IMG_0965One thing that royally ticked me off was the Vatican constantly hawking gifts and mementos. The worse such moment came when the Vatican actually blocked the view of the famous Vatican tapestries to put up not one but two large counters selling books and assorted gifts. It was truly depressing. The Vatican shares a considerable fee for visitors and then proceeds to try to fleece the faithful at every turn. If there is a mortal (and not just a venial) sin in architecture, it is the blocking of ancient works of art to try to get tourists to buy one more over-priced knickknack.

IMG_0983The Vatican itself however remains one of humanity’s great treasures. We loved it.

IMG_1011After the Vatican, we walked to various churches before seeking out what many considerable the best gelato in Rome: Gelateria La Romana Roma Venti Settembre. We walked a long distance but we would have walked across Rome for this ice cream. It was incredible even by Italian standards. I have long marveled at how much better gelato in Italy is in comparison to anything that we have in the states. If you go to the Galeteria La Romana, it will be hard to swallow other ice cream again. I had the dark chocolate as well as the banana and the pistachio. It was a truly spiritual moment. We intend to go back before we leave for home.

IMG_1016We left the gelato shop on cloud nine, and walked back to our hotel. We then went for dinner at Girarrosto ToscanoIMG_1013 a classic restaurant specializing in steaks and meat dishes. We were a bit disappointed in the risotto and the mushroom pasta dishes which were overly salted and unimpressive by Roman standards. The Chianti recommended by the restaurant was also unimpressive. However, the Florentine steak (served quite rare as preferred by the Italians) was quite good. The restaurant also brought by an complementary bowl of biscotti for dessert with a tall bottle of chilled Vino Santo to dip and drink. To our astonishment, we polished off the bottle which was delightful. We loved it and the staff was very gracious. The restaurant was packed with Americans, so I cannot call it a local spot, but it was a fine night out. We loved the Vin Santo and talked late (our stories seemed to improve as the bottle was drained!). I cannot rank the restaurant in the top spots for the cuisine but it was a nice evening and ambience with a terrific staff.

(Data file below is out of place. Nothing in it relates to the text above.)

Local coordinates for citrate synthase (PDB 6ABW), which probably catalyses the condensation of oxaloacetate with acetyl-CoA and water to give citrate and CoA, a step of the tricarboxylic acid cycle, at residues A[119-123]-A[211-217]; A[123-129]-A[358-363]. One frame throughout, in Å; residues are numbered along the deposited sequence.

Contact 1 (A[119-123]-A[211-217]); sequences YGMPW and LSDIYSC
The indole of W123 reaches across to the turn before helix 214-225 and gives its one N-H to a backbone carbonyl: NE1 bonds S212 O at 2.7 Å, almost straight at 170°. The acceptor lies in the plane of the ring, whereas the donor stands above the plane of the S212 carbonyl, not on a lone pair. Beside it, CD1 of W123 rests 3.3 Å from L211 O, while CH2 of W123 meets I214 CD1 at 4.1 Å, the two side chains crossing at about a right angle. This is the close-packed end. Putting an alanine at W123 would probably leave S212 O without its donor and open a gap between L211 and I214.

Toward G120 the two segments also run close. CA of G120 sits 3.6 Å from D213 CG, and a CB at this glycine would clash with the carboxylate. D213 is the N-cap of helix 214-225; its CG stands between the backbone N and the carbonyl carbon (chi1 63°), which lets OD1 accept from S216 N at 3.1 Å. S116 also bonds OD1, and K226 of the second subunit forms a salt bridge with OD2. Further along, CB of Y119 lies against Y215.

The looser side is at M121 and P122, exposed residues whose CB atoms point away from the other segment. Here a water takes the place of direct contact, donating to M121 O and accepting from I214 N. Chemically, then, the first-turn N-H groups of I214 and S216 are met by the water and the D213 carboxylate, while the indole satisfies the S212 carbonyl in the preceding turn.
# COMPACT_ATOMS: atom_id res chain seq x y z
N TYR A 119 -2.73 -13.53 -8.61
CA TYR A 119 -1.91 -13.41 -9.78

We are off in the morning for a tour of some of the older sites with a personal tour guide who has advanced degrees in architecture and history. It will be our last day before we leave for Sicily. However, we will be returning to Rome for one more Roman night next week before we fly to the States.

Here are a few other pictures from today:

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21 thoughts on “Day 2: Catacombs and Cardinals (Rome)

  1. Ahhhhhhhh, the gelato in Rome is a transcendental experience. I’ve never had ice cream here that compared with the best gelaterias in Italy.

    Sounds like you’re having a lovely time.

  2. Thanks for amazing photos and commentary. That you are walking off all those calories, is exactly what we have always done when touring Europe. Eating must be carefully titrated to be in direct proportion to the comfort of one’s shoes and the health of one’s joints.

  3. Rome is a great city for walkers. I would get up early before the crowds and walk w/ no plan. The best gelato I have eaten in the US was @ the Bellagio in Vegas. But, I agree, not as good as Italy. The best I have eaten is @ a place in Sorrento, packed w/ locals on their after dinner stroll. Enjoying your posts. Thanks.

  4. I am glad you are enjoying your visit. Sorry that commercialism has gotten in the way of good taste.🙂 Sometimes there are few places to put the counters. The Phoenix Art Museum guides you out through the gift shop. I know other museums who do the same thing.

  5. I am tasting every bite!!! The memories of my trip to Rome more than 10 years ago are flooding back! Such a lovely romantic city. I will never forget my last meal in Rome…Puttanesca, my favorite sauce ever!!!